Thanks to Crown Publishing and NetGalley for an advanced reader copy of this book  in exchange for an honest review.     As you can guess by the cover of this book, this book deals with living with anxiety. The author, Andrea Petersen, shares her experiences with her lifelong struggle with anxiety and how it has affected her relationships, work, and ability to live life.  "It (anxiety) is a chronic sense of uneasiness about a vague future, a gnawing worry about what may or may not happen."  I appreciated the mix of personal reflections with the scientific research that she presented.  Peterson tells about research regarding heredity and anxiety,  possible links between anxiety and other medical issues, and strategies for dealing with anxiety- both non-drug therapies and medications. Although I really enjoyed the research aspect, I might caution you if you're not interested in reading research or information about neuroscience. 
    I appreciated the author's vulnerability in telling her story. I have often wondered if I would be diagnosed with anxiety if I ever had an evaluation. (The answer is probably yes.) My thoughts are constantly racing, I often obsess about the possibilities in any situation- even though I understand that there is usually only 1 outcome. I have often shared some of the questions that she has- "Is this normal?" "What if I end up like this relative?" "Am I just worrying, or is there something actually wrong?"   If you would like to learn more about anxiety- or work with people who may be dealing with anxiety, I think this is a great read.

Monday, July 3, 2017

Kids summer reading/ The Truth of Me- review

 
Here's something a little different from me. As part of our summer reading, Tim has read many Massachusetts Children's Book Award books. This year, David is old enough to enjoy them. Tim's summer reading goals are to:
1) Read 2 books from his middle school reading list.
2) Report on both of those books
3) Read all of the MCBA books (There are 25)

David's reading goals are to:
1) Participate in the Barnes & Noble reading program
2) To finish 1 MCBA book and write a report on it.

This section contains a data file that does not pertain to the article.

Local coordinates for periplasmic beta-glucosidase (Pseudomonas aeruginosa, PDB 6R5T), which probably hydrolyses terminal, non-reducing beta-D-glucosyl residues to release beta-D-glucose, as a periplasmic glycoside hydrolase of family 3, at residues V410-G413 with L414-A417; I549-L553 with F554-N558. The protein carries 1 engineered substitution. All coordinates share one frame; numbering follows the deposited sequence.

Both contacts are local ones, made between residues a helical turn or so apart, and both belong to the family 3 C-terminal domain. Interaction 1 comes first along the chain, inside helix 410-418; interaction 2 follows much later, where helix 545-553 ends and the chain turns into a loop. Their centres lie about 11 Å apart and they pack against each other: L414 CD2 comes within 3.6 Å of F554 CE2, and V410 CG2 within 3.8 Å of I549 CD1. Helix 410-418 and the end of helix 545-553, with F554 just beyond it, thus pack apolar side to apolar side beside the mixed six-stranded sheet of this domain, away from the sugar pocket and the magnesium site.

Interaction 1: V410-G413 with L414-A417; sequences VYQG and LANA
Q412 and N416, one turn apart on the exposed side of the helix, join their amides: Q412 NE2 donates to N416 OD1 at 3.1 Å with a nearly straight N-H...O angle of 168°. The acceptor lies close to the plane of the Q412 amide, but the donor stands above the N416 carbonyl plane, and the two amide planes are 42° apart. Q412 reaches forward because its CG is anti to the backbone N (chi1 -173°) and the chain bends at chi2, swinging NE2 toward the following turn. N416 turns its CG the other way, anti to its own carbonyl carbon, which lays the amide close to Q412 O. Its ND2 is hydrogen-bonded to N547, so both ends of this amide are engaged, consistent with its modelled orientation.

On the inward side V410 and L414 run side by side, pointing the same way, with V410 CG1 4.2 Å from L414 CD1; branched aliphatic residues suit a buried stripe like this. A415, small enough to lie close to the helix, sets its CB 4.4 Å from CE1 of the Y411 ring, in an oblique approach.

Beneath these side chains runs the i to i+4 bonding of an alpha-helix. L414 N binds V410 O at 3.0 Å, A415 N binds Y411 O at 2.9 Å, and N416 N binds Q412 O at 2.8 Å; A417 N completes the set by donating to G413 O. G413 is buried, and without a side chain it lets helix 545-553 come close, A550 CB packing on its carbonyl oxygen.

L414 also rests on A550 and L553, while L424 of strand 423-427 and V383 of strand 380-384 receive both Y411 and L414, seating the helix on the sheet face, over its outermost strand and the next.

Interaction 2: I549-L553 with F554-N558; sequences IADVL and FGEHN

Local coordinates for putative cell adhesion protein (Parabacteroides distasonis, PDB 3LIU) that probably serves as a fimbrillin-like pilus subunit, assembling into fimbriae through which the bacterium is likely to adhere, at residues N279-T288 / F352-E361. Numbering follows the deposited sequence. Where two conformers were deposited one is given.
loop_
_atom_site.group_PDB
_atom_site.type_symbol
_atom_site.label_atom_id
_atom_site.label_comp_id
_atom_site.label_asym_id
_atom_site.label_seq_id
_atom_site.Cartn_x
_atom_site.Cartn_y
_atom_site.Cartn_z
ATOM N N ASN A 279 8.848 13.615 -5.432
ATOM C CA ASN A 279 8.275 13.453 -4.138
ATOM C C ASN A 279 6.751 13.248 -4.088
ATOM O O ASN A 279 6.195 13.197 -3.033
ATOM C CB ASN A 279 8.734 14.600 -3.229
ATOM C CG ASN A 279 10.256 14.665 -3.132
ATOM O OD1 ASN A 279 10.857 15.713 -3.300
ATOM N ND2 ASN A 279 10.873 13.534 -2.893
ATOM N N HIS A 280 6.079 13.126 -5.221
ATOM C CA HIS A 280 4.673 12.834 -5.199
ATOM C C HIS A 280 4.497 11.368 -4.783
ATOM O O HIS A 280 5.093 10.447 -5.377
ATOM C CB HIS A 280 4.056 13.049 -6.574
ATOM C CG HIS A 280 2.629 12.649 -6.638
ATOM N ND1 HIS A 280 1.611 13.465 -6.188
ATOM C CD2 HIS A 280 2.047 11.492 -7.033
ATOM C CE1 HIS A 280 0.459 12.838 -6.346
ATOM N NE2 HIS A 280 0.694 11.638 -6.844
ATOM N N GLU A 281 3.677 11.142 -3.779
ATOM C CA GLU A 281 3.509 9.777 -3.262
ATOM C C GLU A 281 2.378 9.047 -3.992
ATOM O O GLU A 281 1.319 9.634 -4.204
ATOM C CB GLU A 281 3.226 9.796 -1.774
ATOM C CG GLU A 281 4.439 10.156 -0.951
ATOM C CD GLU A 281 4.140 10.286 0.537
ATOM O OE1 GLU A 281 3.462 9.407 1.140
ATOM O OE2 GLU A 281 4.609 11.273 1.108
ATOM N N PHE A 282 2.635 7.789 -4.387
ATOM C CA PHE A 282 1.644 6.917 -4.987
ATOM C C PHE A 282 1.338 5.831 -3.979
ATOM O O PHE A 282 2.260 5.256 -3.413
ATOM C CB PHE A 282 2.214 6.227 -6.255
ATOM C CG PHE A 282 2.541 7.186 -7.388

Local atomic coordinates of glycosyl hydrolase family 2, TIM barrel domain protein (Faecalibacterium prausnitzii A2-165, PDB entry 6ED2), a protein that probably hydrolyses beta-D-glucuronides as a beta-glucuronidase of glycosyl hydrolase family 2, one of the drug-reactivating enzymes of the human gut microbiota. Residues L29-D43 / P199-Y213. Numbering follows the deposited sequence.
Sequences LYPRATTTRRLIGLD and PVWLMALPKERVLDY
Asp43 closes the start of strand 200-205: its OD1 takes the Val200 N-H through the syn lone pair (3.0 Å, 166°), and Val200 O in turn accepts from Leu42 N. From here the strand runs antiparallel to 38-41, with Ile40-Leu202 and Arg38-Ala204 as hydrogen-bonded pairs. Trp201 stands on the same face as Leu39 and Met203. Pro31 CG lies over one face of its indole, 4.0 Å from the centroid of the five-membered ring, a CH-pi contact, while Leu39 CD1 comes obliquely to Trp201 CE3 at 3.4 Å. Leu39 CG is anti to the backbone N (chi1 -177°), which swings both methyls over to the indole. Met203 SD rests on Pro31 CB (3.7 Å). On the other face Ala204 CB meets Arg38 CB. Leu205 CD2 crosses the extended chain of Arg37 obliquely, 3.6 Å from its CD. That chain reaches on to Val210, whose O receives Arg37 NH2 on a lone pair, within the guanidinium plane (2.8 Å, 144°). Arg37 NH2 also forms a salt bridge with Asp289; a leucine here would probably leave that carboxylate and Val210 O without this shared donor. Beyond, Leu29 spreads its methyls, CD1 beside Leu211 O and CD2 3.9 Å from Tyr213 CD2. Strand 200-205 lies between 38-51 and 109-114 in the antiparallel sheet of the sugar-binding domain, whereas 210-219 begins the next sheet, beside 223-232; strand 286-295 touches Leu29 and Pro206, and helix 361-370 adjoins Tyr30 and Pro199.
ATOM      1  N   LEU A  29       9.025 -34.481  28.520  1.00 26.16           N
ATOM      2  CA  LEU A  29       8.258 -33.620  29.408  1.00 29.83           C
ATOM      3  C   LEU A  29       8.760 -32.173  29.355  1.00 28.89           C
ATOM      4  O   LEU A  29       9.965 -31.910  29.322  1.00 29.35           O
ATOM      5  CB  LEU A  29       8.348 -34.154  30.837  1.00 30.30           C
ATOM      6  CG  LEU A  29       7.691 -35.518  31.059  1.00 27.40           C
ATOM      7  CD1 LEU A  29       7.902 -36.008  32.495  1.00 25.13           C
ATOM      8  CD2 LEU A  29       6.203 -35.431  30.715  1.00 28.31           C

He just completed that goal- so his new goal is:
3) Read 10 MCBA books this summer and complete reports on each 

The Truth of Me 
     This is David's first MCBA book. We read it together. I thought it was delightful. This book is about a boy named Robert who is sent to his grandmother's house for the time that his parents are performing in a concert tour.  Robert doesn't mind much since his parents, especially his mom, seem to care more about music than they do about him. In addition to that, his grandmother, Maddy, and her friend, Henry, are welcoming and adventurous. He also gets to bring his dog, Ellie. During his stay with Maddy, Robbie learns some "small truths" about himself, his family and life in general. 
       The characters in this book are really interesting. The author was gentle with dealing with the personality flaws of each character. At first, and maybe it's just because I have often felt guilt about leaving my kids while I'm doing a concert/running an event, I felt very badly for Robert and for his lack of relationship with his mom in particular. As the story progresses and you learn more about his family, things get a little better. 
       This book is geared for about a fourth grade level. David will be entering fourth grade. He really enjoyed the dialogue between Maddy, Henry, and Robbie. He loved Ellie and her role in the story. We chatted about Robert's feelings about his mom and grandma and what "small truths" were. I thought the reading level was appropriate, but there were some music specific vocabulary that kids who are not musicians might not understand. (quartet, allegro, violist, etc.) This is the first book I have read from Patricia MacLachlan and I look forward to reading more.

Friday, June 30, 2017

Birdcage Walk

Birdcage Walk
   I received this ebook from NetGalley. I'm not sure what it was that originally appealed to me about this book- perhaps the relationship between Lizzie and her husband John Diner Tredevant, the social upheaval during the time of the French Revolution, the plans for the terraced buildings on the edge of the gorge? Unfortunately, I wasn't really drawn into the book too much. It was okay. I enjoyed reading it, but I found myself lost a few times. I'm not sure if I was thrown off by something in the writing or if I just became disinterested in some point. If it sounds appealing to you, give it a chance, I just didn't connect. There were a few parts of the story that surprised me (in a good way) and kept me wanting to read the book, but I don't want to give any spoilers. I will say that I really disliked John Diner Tredevant. You know how sometimes you meet someone and they seem "off?" I got that feeling about this character almost immediately. I don't know if I have ever been so subtly bothered by a character. Thanks NetGalley and Atlantic Monthly Press.

Saturday, June 10, 2017

Elsie May Has Something to Say

Elsie Mae Has Something to Say